"We're seeing companies interested in adding [fertility benefits] because they know how valuable it is for employee retention and overall wellbeing," said Karin Ajmani, president of healthcare services at New York City-based Progyny. "Employees who struggle with infertility face higher rates of depression and absenteeism in the workplace, as well as turnover," she noted. "The employees who need to utilize their fertility benefit is small, less than 1 percent per year, but they're disproportionately more vocal and proactive in their quest to obtain coverage through their employers. In the end, HR and benefits executives are recognizing that providing coverage is the right thing to do from both a cultural and cost perspective." 

The most significant return on investment is related to medical cost avoidance, Ajmani explained. "If an employee doesn't have fertility coverage, or has limited coverage, they'll choose less expensive, less effective treatment options, such as fertility meds and artificial insemination, that have the highest chance of producing twins or multiples." That can result in higher costs for prenatal care and delivery, often including C-sections, pre-term births and NICU services—medical expenses covered through an employer's insurance.

"Those downstream expenses far outweigh having a comprehensive fertility benefits plan [that would include] counseling to guide employees through the opaque maze of fertility options and coverage for the latest technologies," Ajmani said.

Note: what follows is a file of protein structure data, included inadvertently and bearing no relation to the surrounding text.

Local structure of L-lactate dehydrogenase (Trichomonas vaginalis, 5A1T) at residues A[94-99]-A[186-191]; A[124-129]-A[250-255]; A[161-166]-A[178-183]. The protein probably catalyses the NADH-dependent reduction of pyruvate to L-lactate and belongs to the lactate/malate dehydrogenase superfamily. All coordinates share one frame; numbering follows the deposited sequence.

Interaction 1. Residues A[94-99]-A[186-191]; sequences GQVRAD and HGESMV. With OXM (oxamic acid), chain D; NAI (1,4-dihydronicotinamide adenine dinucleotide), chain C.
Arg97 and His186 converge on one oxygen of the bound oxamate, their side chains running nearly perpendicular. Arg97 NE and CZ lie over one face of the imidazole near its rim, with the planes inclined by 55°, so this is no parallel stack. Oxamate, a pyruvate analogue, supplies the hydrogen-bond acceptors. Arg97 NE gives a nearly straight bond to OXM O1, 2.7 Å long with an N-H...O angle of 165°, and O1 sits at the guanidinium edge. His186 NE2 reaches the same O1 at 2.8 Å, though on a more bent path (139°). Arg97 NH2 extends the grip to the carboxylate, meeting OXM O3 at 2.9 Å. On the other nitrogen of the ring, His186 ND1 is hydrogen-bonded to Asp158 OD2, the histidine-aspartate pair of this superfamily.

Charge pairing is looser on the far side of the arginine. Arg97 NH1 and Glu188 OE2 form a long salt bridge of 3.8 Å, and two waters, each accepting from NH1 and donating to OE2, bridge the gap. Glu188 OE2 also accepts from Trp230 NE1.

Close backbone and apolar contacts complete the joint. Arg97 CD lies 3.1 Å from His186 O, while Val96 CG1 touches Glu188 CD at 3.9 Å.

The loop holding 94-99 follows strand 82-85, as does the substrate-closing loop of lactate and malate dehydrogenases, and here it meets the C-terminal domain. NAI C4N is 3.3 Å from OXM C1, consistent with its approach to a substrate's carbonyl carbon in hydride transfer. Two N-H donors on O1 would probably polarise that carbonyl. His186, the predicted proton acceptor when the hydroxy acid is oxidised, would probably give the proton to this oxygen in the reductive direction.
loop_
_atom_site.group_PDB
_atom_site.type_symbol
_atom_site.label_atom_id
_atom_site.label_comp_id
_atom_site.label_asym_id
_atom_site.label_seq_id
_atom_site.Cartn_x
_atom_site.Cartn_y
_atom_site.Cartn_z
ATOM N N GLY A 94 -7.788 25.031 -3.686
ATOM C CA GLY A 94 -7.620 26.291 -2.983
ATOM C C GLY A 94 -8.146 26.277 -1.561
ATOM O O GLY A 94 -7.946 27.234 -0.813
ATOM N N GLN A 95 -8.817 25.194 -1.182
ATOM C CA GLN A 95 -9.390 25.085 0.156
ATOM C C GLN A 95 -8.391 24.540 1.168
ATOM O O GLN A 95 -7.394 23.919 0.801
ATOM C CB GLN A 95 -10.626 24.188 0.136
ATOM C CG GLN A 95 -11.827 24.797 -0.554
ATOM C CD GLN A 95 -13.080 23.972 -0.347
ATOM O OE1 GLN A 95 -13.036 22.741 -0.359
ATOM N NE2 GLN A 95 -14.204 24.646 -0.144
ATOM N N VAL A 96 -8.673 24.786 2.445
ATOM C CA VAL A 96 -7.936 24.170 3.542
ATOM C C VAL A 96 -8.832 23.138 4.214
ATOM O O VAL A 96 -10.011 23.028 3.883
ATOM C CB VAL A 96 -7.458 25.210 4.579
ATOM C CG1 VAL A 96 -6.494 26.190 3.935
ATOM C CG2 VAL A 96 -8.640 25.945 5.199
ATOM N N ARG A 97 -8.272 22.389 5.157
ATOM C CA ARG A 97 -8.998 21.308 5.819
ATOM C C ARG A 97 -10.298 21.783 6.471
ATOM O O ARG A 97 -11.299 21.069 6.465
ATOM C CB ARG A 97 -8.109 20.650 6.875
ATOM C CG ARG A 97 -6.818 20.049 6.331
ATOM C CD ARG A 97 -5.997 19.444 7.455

Flexible Work Schedules

Among other efforts to woo workers who are starting new families or have young children, IFEBP found that among employers of all sizes—from less than 50 to more than 10,000 employees:

  • More than one-third (37 percent) offer paid maternity leave.
  • Nearly one quarter (24 percent) offer paid paternity leave.
  • 19 percent offer paid leave for adoption.

Employers are also offering leave to attend a child's activities—9 percent provide paid leave, and 21 percent offer unpaid leave.

"Employers are striving to create a workplace culture that is family-friendly," said Stich. "Offering paid leave and flexible schedules help employees strike a better work/life balance. It also allows employees to remain at their most focused and productive while at the office."

To that end, IFEBP found that 47 percent of employers offer flexible work hours or compressed workweeks, while 9 percent offer job sharing (where two or more part-time workers share one full-time job).

Other family-friendly perks offered by employers include:

  • Dependent care flexible spending accounts (69 percent).
  • Resource and referral services for child care (22 percent).
  • Resource and referral services for adopted children (14 percent).
  • Take Your Child to Work Day (17 percent).
  • Financial assistance for adoption (16 percent).
  • Emergency/sick child care (10 percent).
  • Onsite or near-site child care (8 percent).

Less common were the following family benefits:

  • Child care subsidies (3 percent).
  • Special needs child care (1 percent).
  • Bringing babies to work (1 percent).
  • Shipping breast milk for new mothers who travel (1 percent).

Related SHRM Articles:

How to Weigh the Value of Paid Parental Leave, SHRM Online Benefits, April 2016

Leading-Edge Reproductive Benefits Raise Cost Concerns, SHRM Online Benefits, November 2015

Egg-Freezing Benefit from Facebook, Apple Raises Workplace Questions, SHRM Online Diversity, October 2014